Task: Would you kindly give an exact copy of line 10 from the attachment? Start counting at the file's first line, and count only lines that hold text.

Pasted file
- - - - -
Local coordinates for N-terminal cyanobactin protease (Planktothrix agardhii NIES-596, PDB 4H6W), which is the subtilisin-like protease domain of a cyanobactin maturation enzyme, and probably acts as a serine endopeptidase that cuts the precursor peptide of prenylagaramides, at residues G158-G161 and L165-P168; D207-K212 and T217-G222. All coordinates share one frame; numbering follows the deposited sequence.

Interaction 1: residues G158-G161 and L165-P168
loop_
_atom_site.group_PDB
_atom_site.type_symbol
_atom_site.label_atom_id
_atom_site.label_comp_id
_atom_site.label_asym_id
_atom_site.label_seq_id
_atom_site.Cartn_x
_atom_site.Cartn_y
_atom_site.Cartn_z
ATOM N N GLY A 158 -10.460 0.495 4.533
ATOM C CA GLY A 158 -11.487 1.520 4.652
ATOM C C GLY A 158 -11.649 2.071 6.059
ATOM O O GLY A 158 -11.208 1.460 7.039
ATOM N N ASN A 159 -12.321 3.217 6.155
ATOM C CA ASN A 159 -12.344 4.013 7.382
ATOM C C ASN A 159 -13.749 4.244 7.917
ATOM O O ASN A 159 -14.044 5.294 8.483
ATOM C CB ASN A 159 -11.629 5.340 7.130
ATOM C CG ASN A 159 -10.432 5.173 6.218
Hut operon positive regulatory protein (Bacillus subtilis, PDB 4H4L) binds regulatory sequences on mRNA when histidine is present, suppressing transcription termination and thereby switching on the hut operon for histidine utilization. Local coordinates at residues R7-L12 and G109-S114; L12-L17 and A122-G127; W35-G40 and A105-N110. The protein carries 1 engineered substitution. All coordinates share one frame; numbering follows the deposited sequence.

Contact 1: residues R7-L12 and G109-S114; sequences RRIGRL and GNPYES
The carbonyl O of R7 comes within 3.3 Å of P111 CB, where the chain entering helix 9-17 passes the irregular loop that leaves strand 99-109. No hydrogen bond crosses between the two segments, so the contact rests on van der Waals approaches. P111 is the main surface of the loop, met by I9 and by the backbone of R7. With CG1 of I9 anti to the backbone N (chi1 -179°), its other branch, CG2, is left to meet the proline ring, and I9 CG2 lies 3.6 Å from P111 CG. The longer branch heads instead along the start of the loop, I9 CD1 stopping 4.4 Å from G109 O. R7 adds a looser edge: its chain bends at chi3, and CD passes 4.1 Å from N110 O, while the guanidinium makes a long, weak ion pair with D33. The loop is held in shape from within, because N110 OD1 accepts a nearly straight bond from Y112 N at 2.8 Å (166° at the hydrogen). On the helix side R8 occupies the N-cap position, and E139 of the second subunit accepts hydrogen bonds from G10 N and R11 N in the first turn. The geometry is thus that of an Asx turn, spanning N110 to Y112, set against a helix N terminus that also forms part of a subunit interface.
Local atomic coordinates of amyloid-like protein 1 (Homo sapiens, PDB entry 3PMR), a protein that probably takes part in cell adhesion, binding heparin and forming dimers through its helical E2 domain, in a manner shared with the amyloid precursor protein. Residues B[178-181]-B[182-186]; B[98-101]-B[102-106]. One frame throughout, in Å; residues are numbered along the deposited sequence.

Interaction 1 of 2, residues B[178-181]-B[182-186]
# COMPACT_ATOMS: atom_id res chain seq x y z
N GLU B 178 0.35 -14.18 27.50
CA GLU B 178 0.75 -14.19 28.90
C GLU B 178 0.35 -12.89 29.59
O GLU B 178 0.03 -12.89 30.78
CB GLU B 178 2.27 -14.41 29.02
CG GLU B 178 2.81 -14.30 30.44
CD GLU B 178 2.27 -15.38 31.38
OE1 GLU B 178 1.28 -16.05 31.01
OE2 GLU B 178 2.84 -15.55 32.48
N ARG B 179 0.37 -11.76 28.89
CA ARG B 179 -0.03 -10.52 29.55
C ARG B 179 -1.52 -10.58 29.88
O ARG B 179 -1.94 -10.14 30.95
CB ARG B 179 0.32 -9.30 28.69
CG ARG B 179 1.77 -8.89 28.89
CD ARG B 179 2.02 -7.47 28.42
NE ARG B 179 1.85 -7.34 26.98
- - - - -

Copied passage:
_atom_site.Cartn_x